“Snake Venom Rapid Test Device” an innovation by a Sri Lankan Innovator Dr. Kalana Maduwage from University of Peradeniya has been short listed for the “Aspiring Social Innovation Awards 2016” which is funded by Bayers Foundation in Germany.
Dr. Kalana Maduwage a past student from Sri Devananda College, Ambalangoda is a medical researcher, university academic, inventor and naturalist. He is a senior lecturer at the Department of Biochemistry, Faculty of Medicine, University of Peradeniya.
As an inventor Dr. Maduwage won his first award “Young Scientist for the year 2005” by NSF for the technique he developed for projecting microscope slides on to a screen. And also he won presidential award for the Best New Invention later the same year. And later as a third-year medical student, he discovered a new species of reptile, a previously unknown lizard from Sinharaja rainforest.
He completed his MBBS in 2007 from Peradeniya Medical Faculty. Having passed out from medical school he obtained a further two patents for new inventions and then went on to spend his pre-internship year in the laboratory of Rohan Pethiyagoda, a leading Sri Lankan biodiversity researcher. In this year, which included months of arduous field work across Sri Lanka, he discovered 11 new species of freshwater fish and three new species of snakes with other scientist. One of the resulting research papers described an endemic freshwater fish species he named “Puntius kamalika” in honour of the late Dr Kamalika Abeyaratne, a celebrated pediatrician and AIDS activist. The description of three new Asian freshwater-fish genera was another major taxonomic contribution to biodiversity research during this period. This work honored the famous evolutionary scientist Richard Dawkins by naming a fish genus, “Dawkinsia”, in his honor. Dr Maduwage’s main research focus, however, was on South Asian hump-nosed pitvipers. In 2009, he revised the systematics of these medically-important snakes and stabilized their taxonomic status. The work included the discovery of a potentially new species of hump-nosed pit-viper species from the island.
The development of this rapid test to diagnose snake envenoming was a landmark discovery in his research carrier, winning awards for best scientific discovery in Newcastle and New South Wales, Australia, by the John Morris Scientific Award for medical research. This research also won him the Australian Society for Medical Research Award, NSW for 2014, and the Informa Health Care award for 2014 from the North American Congress of Clinical Toxicology, USA.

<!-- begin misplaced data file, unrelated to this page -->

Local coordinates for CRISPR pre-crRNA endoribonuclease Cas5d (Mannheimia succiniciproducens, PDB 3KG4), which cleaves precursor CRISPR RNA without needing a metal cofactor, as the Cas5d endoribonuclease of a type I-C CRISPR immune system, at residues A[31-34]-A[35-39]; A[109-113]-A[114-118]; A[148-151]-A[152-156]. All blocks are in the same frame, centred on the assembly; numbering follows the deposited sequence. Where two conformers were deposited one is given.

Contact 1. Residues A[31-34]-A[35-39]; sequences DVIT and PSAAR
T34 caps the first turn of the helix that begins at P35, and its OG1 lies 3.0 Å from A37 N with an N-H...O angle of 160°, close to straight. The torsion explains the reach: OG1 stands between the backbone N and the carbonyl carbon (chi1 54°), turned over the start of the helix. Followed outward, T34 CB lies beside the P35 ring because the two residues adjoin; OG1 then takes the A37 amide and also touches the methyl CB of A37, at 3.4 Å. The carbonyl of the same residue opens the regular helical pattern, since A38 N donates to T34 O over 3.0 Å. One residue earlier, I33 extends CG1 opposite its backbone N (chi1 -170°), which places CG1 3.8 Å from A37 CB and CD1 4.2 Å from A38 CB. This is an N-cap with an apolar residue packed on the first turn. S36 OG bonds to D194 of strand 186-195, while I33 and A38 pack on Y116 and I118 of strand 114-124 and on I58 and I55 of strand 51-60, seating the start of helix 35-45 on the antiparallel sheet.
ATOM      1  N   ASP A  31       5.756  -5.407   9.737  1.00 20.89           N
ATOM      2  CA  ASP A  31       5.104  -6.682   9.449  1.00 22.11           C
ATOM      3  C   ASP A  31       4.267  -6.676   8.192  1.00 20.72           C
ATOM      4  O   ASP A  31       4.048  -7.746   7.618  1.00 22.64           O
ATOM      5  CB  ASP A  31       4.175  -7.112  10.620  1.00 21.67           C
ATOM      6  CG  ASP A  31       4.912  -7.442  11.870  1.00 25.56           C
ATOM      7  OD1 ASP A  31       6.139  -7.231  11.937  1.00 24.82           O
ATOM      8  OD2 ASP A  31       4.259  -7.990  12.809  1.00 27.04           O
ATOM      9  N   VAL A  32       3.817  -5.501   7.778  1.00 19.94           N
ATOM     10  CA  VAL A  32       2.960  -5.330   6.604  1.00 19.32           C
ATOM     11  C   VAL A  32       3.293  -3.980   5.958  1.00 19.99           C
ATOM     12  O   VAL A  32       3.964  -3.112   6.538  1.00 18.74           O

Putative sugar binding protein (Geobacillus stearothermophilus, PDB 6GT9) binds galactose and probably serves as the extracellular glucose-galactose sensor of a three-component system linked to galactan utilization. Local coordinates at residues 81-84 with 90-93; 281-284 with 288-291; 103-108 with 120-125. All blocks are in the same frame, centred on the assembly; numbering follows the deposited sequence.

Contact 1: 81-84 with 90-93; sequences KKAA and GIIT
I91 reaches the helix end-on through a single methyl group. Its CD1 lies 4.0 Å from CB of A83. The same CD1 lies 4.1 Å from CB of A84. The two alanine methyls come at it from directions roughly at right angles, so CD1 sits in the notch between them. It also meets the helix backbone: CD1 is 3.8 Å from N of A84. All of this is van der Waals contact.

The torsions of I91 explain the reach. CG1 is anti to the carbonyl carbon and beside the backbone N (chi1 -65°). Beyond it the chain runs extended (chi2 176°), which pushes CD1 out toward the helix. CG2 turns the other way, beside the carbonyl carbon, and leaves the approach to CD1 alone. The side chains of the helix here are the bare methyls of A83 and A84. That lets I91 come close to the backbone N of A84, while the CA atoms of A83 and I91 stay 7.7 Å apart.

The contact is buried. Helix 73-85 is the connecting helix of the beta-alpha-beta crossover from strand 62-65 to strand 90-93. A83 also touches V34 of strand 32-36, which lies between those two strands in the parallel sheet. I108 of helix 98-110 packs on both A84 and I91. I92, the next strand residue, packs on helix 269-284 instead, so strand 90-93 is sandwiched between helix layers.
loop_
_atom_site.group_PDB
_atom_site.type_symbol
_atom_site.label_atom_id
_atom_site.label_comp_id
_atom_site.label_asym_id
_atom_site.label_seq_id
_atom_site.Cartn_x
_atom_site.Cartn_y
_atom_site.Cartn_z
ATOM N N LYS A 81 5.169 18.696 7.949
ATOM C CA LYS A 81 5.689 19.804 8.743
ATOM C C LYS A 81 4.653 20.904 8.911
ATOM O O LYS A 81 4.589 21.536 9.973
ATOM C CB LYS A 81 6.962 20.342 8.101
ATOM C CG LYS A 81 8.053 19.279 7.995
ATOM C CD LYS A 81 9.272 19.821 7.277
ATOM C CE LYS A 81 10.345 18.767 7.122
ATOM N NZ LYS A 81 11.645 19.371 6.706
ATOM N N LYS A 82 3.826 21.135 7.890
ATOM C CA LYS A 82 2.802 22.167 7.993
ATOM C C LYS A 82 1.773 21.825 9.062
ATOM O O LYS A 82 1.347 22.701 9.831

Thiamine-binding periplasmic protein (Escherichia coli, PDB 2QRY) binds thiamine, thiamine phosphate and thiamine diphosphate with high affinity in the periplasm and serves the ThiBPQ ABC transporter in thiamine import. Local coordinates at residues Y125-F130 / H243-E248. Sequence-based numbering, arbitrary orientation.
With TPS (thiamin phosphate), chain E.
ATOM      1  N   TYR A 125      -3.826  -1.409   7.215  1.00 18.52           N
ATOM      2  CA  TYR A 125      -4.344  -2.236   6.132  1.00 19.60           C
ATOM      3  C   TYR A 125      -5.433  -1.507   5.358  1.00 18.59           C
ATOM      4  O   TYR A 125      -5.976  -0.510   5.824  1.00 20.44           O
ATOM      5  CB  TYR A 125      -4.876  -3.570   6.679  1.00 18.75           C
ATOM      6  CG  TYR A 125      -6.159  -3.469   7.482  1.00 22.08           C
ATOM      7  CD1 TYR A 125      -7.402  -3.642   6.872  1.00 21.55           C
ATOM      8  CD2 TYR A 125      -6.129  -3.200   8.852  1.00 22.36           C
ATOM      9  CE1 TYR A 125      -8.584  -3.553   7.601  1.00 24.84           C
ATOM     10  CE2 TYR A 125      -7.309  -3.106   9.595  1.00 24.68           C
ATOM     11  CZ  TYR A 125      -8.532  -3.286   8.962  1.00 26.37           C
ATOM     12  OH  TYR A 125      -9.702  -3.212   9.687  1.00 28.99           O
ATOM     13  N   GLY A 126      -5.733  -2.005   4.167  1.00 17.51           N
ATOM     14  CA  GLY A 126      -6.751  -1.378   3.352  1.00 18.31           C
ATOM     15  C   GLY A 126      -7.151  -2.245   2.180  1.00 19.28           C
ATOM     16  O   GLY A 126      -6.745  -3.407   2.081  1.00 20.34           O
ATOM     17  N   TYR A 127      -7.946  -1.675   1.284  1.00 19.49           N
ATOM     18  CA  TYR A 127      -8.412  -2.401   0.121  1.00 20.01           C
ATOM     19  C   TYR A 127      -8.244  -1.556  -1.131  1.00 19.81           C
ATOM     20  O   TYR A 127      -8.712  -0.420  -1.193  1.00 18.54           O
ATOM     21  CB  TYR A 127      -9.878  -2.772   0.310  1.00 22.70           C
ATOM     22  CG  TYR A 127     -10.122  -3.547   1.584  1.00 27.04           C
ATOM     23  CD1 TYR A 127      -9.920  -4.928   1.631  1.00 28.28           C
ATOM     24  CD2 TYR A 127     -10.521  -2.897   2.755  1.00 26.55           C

Speaking Exclusively to the Sri Lankan Scientist Dr. Maduwage described the importance of this new test, “Currently there is no direct test to detect snake venom in patients blood and it is very difficult to measure and detect snake venom in patients blood. Most of the time doctors have to wait until the patient develop clinical features. It might too late to give antivenom and antivenom have less chance to reverse or stop the damage happened due to snake venom. Therefore, quick venom detection test is very important. I discovered this novel method during my PhD in Australia with his supervisor. Based on the primary experiments this works well. Results of that study is published in Nature Scientific Reports. Now I am in the process of developing this test as a cheap, rapid, sensitive test. If this work, this could apply to snakebite in whole world. This new method detect the activity of an enzyme in snake venom. When this test positive, Doctors can give antivenom before the patients develop clinical features. Could save 1000 s of lives.”
I was fascinated about snakes since my childhood and decide to do research in this field. Further, I saw thousands of people suffer due snakebites. In Sri Lanka nearly 80,000 people bitten by snakes and 480 people die each year. This is a neglected tropical problem with less attention from the authorities. It’s mostly poor villagers and farmers in rural Sri Lanka who suffer the most from this.
Dr. Maduwage expressed that the experience he had as a Sri Lankan Medical Student and his childhood curiosity on snakes led him to this innovation. ” I was fascinated about snakes since my childhood and decide to do research in this field. Further, I saw thousands of people suffer due snakebites. In Sri Lanka nearly 80,000 people bitten by snakes and 480 people die each year. This is a neglected tropical problem with less attention from the authorities. It’s mostly poor villagers and farmers in rural Sri Lanka who suffer the most from this.” says Dr. Maduwage.
Speaking on his future plans with this new innovation Dr. Maduwage emphasized, “My main aim is to successfully develop this device further as an affordable, reliable, sensitive test to diagnose snake venom in patients blood. ”
The Aspirin Social Innovation Award funded by Bayers Foundation today focuses on social innovation in health and nutrition with international scope. And every year, five winners receive the award with prize money of 20,000 € each. The international foundation jury selects four winners in a competitive multi-step process while an additional winner will be selected through the global public online voting.
Dr. Maduwages’ work is now open for public online voting and will remain open till December 2nd 2016. You can vote for him through the following link,
Nature Scientific Reports Article – Efficacy of Indian polyvalent snake antivenoms against Sri Lankan snake venoms: lethality studies or clinically focussed in vitro studies by Dr. Kalana Maduwage